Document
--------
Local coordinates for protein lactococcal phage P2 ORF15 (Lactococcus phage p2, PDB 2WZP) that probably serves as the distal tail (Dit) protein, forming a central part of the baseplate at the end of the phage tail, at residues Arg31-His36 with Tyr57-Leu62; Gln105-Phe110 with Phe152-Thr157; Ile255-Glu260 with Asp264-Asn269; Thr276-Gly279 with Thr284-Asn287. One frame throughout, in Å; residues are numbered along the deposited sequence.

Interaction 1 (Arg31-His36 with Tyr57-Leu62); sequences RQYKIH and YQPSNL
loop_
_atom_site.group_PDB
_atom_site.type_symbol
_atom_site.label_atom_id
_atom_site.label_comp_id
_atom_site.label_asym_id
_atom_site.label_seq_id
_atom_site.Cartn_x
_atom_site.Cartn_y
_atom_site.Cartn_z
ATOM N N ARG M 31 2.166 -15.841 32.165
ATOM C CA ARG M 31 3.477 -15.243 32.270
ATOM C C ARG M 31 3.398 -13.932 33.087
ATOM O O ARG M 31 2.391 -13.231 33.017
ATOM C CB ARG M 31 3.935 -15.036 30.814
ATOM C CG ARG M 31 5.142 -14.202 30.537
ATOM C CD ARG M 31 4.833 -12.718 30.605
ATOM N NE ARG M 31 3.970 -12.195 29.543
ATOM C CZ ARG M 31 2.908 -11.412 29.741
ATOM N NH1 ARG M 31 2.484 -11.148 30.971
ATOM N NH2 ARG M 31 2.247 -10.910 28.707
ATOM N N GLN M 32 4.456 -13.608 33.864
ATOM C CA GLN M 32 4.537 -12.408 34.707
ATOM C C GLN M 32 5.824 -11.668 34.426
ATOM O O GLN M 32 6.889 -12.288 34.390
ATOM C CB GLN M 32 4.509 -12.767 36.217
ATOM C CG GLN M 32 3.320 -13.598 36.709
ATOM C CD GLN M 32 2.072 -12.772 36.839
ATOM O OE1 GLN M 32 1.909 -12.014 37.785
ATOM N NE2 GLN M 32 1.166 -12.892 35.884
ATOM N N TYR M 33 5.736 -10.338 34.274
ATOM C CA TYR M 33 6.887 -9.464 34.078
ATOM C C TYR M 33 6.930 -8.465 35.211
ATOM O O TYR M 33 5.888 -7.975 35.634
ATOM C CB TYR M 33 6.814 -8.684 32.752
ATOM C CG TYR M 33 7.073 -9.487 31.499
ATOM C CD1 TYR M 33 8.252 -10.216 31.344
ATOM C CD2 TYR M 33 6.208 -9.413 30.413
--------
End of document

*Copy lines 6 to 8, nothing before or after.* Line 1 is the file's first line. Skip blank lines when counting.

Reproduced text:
_atom_site.label_atom_id
_atom_site.label_comp_id
_atom_site.label_asym_id